BB: As a children’s librarian I’ve watched the trends of children’s fiction change over a long period of time. In the 1970s and 80s there was this whole wave of middle grade fiction that talked about divorce. It was all just very Judy Blume-esque. Then, as we moved forward in time, it’s not like divorces disappeared from the world, but they just weren’t being talked about in children’s books as often. What was the impetus of making it a key part of your story?

SK: Separations and divorces are much more common than they were 30 years ago in the Indian-American community, but they can still be treated by some people as something to hide, because there is a lot of emphasis on social perception in the community. And I know so many Indian-American kids are dealing with a lot at home due to their parents not getting along, but they don’t always have an avenue to express that because it oftentimes just isn’t talked about. So it was important to me to address it in this book so these readers will know they’re not alone.

BB: Sonali has a tendency to break out into song involuntarily when beset by big feelings. Let’s turn that around a bit. If every time you walked into a room and it played “The Supriya Kelkar Theme Song” what song would that be? And would you sing along?

 SK: I love this question! And it is so hard for me to answer because like Sonali, I think my background music would change with my emotions. But I think the one song that would be “The Supriya Kelkar Theme Song” is the title track to the Hindi movie, Dangal. It is about fighting for your dreams and believing in yourself and I would be singing and dancing along!

BB: I just listened to that track and I commend your choice. Now if kids reading this book suddenly want to see some Bollywood films of their own, what are the Top Five you’d recommend to them to get started?

SK: Another hard question! There are so many to choose from but here are five that can serve as an introduction to Bollywood. I would preface this list with the recommendation that parents and caregivers preview the films first since the Indian film rating system does not have all the levels that the Hollywood system has and older films from anywhere in the world can be problematic.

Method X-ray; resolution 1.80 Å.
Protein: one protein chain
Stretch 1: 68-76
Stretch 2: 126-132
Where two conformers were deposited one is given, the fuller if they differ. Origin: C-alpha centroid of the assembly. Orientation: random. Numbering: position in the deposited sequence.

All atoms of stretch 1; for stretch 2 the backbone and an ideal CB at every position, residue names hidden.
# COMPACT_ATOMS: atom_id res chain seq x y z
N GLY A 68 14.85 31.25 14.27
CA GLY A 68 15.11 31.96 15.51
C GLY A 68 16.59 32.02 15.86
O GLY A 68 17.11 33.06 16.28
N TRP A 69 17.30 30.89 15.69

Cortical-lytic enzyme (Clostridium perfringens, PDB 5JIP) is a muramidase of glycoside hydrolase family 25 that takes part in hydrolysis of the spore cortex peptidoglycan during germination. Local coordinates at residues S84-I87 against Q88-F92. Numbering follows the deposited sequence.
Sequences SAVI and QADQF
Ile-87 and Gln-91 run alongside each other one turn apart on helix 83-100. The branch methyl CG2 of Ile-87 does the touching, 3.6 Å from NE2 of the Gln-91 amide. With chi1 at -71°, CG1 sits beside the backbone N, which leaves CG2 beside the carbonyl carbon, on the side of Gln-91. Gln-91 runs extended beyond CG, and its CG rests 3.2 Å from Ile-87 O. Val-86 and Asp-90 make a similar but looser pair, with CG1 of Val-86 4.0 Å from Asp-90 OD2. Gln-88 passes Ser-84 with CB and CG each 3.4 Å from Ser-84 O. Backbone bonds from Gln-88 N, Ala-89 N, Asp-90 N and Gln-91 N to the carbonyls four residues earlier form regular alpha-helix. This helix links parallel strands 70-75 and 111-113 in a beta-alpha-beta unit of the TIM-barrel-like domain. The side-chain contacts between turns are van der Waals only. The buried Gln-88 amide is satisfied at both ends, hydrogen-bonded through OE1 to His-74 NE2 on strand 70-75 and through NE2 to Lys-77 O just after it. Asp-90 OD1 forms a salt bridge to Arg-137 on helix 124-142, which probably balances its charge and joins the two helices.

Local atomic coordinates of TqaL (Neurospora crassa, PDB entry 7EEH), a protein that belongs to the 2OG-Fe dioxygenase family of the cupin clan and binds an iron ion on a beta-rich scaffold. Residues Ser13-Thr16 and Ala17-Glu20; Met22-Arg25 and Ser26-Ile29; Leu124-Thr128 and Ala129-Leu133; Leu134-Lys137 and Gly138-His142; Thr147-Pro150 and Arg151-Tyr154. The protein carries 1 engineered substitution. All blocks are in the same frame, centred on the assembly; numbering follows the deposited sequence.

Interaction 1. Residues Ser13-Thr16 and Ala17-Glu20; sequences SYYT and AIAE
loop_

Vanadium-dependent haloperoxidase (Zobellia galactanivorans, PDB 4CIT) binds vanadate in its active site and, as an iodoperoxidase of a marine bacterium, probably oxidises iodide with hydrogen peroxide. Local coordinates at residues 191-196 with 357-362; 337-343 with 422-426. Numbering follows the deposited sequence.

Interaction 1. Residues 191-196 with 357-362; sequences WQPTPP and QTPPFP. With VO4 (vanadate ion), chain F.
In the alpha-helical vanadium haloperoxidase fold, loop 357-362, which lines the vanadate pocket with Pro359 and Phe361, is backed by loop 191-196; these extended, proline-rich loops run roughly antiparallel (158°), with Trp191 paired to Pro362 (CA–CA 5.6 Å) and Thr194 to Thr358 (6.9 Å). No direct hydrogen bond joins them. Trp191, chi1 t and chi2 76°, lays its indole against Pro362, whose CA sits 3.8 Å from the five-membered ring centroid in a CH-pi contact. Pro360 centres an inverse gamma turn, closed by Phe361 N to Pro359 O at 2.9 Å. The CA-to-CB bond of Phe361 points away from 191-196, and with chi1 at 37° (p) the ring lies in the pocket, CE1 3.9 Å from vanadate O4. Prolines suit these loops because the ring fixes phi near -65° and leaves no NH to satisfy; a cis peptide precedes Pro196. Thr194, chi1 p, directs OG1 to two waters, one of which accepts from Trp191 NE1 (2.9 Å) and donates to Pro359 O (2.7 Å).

1.) Lagaan – a historical epic that was nominated for an Oscar in 2002

2.) Jo Jeeta Wohi Sikandar – a 1991 film about love and a bike race.

3) Kuch Kuch Hota Hai – a 1998 story with a love triangle and summer camp. As with any old movie that can be problematic, my kids and I pause this movie frequently to discuss sexism and the patriarchy.

4.) Lage Raho Munna Bhai – a 2006 film about a Mumbai gangster who starts to hallucinate Mahatma Gandhi.

5.) Dangal – a 2016 biopic about Geeta and Babita Phogat, sisters who became international wrestlers. Geeta was the first Indian woman to qualify for the Olympics for wrestling. 

BB: And finally, what are you working on next?

SK: I’m wrapping up work on THAT THING ABOUT BOLLYWOOD and working on several picture books and middle grade novels that I’m really excited about, including MY NAME, a picture book that comes out in 2023, illustrated by Sandhya Prabhat, and I’m working on the art for AMERICAN DESI, written by Jyoti Rajan Gopal and illustrated by me, which comes out in 2022.

Well, to be perfectly frank, that was delightful. Huge thanks to Supriya for answering my questions. Thanks too to Shivani Annirood and the folks at Simon & Schuster for setting this up. THAT THING ABOUT BOLLYWOOD hits shelves on May 18th so be sure to grab yourself a copy in a week!

About Elizabeth Bird

Elizabeth Bird is currently the Collection Development Manager of the Evanston Public Library system and a former Materials Specialist for New York Public Library. She has served on Newbery, written for Horn Book, and has done other lovely little things that she'd love to tell you about but that she's sure you'd find more interesting to hear of in person. Her opinions are her own and do not reflect those of EPL, SLJ, or any of the other acronyms you might be able to name. Follow her on Twitter: @fuseeight.


  1. Kathy Ryan says

    Love this story. Many years ago when I was an undergraduate in India and walking in the mountains of Simla a group of boys broke out into song as I approached. Lovely.